The House of Representatives approved a Senate resolution calling for federal balanced immigration reform which would take into account Utah's employers. The largely symbolic measure allows a formal message to be sent to members of Congress as a reflection of the Legislature's position.

    "We want action," said Rep. Sheryl Allen, R-Bountiful, before the 63-0 vote to approve SCR5.

    The vote came after Jon Huntsman Jr. said to the Deseret Morning News that he expects the federal government to act soon after the November election on immigration reform.

    "Our state does need to do something and recognize that, I think, the federal response is right around the corner," the governor said, suggesting there needs to be time for the federal government "to catch up and do what they're going to do."

    Earlier this week the Senate passed a comprehensive bill, to take effect in July 2009, that would clamp down on undocumented immigrants' prospects for jobs and public benefits."

    Latinos protest immigration bills - The group praised the governor for opposing 2 proposed measures
    By Nathan C. Gonzalez for the Salt Lake Tribune, February 24, 2008

    When Alvaro Lopez left Oaxaca, Mexico, bound for the U.S. in 1989, his goal was a better life for his loved ones.

    "I didn't come to this country because I wanted to. It was because I needed to," Lopez said. "I needed a better future for my family."

    Lopez said he is grateful for opportunities he has been given in the U.S. "This is a great nation," he said.

    He was one of about 100 Latinos who gathered Saturday at the Centro Civico Mexicano in Salt Lake City to voice opposition to several immigration law changes making their way through the state Legislature.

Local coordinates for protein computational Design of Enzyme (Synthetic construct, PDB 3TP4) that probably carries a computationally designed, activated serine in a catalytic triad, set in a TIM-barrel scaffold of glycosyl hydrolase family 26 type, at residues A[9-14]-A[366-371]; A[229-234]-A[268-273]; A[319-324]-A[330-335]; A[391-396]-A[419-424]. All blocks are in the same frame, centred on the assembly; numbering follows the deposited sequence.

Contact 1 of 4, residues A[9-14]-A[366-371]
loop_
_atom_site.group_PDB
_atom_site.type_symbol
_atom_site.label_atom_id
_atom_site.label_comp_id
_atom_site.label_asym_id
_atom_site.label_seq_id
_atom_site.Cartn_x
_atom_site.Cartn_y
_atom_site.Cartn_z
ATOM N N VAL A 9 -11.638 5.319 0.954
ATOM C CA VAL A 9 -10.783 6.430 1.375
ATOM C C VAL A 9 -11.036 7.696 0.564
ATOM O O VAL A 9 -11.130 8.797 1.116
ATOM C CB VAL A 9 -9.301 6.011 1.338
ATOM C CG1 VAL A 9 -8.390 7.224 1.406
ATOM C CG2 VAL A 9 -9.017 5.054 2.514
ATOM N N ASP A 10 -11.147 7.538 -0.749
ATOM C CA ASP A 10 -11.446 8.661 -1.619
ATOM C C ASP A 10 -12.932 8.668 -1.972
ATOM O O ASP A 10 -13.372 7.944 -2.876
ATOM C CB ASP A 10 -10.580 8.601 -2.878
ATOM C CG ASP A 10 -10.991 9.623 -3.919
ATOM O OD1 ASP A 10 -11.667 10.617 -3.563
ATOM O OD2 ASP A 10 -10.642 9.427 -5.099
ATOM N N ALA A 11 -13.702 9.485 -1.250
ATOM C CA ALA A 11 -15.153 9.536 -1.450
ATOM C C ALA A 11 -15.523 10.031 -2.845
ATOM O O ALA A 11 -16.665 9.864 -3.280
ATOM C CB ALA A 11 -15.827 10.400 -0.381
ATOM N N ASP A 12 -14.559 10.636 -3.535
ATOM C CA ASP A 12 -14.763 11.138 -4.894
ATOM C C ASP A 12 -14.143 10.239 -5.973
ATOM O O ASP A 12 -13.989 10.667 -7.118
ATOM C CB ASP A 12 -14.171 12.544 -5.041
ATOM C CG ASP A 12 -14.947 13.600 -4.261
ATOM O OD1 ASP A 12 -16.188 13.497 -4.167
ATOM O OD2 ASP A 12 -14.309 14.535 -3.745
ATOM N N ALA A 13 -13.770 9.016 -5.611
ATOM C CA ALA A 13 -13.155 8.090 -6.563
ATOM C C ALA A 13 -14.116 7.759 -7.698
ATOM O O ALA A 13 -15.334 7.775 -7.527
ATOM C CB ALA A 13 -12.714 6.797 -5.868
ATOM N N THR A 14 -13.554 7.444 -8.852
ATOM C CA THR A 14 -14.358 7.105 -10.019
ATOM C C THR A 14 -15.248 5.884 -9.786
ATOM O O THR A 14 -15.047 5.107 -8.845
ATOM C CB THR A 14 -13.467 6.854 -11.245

The group praised Gov. Jon Huntsman Jr. for his opposition to two proposed measures, one that would repeal in-state tuition for undocumented students at the state's colleges, and another that would repeal driving privilege cards for undocumented immigrants.
    Senate sponsor delays vote on anti-illegal immigration bill
    By Jennifer W. Sanchez for the Salt Lake Tribune, February 23, 2008

    It was anticipated that Utah lawmakers were going to vote on a comprehensive anti-illegal immigration bill on Friday, but its sponsor moved the vote to next week.
    SB81 is expected to easily pass out of the Senate in a final vote Monday. The Senate, in an initial 21-8 vote, approved the bill late this week.
    On Friday, after two days of tweaking SB81 on the Senate floor, the bill's sponsor Sen. Bill Hickman, R-St. George, told lawmakers he wanted to give them the weekend to study the revised SB81 because several amendments were made to it.
    Gov is leery, but Senate expected to pass anti-illegal immigration bill today
    By Jennifer W. Sanchez for the Salt Lake Tribune, February 22, 2008

    The Senate is expected to pass a comprehensive anti-illegal immigration bill today, despite Gov. Jon M. Huntsman Jr.'s misgivings about the measure.
    Following an on-and-off debate that spanned much of Thursday, SB81 was approved in an initial 21-8 vote. All Republicans, except Sen. Kevin Van Tassell of Vernal, supported the bill. All Democrats, except Sen. Gene Davis of Salt Lake City, voted against it.
    With such a lopsided tally, the bill is expected to pass out of the Senate easily in a final vote today.
    The bill's sponsor, Sen. Bill Hickman, R-St. George, made amendments Thursday to soften SB81 in a bid to win passage. The changes came after discussions with business leaders and church officials.
    Cannon: Immigration fix is not the states’ job - On undocumented workers, he says, ‘We shouldn't destroy the economy by removing them from the economy’
    By Sheena McFarland for the Salt Lake Tribune, February 21, 2008